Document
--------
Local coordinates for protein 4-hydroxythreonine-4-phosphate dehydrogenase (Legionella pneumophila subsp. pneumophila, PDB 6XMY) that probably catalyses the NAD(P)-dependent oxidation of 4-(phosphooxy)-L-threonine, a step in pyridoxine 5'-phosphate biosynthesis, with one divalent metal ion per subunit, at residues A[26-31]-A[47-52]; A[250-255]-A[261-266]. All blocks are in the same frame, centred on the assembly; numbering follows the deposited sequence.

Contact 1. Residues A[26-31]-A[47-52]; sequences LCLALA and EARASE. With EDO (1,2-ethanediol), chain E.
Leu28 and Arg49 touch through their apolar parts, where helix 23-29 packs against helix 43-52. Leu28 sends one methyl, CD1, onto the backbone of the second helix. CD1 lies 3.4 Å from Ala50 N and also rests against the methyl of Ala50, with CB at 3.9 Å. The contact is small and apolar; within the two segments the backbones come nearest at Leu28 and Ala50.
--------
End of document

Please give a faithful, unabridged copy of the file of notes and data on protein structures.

Local coordinates for protein 4-hydroxythreonine-4-phosphate dehydrogenase (Legionella pneumophila subsp. pneumophila, PDB 6XMY) that probably catalyses the NAD(P)-dependent oxidation of 4-(phosphooxy)-L-threonine, a step in pyridoxine 5'-phosphate biosynthesis, with one divalent metal ion per subunit, at residues A[26-31]-A[47-52]; A[250-255]-A[261-266]. All blocks are in the same frame, centred on the assembly; numbering follows the deposited sequence.

Contact 1. Residues A[26-31]-A[47-52]; sequences LCLALA and EARASE. With EDO (1,2-ethanediol), chain E.
Leu28 and Arg49 touch through their apolar parts, where helix 23-29 packs against helix 43-52. Leu28 sends one methyl, CD1, onto the backbone of the second helix. CD1 lies 3.4 Å from Ala50 N and also rests against the methyl of Ala50, with CB at 3.9 Å. The contact is small and apolar; within the two segments the backbones come nearest at Leu28 and Ala50.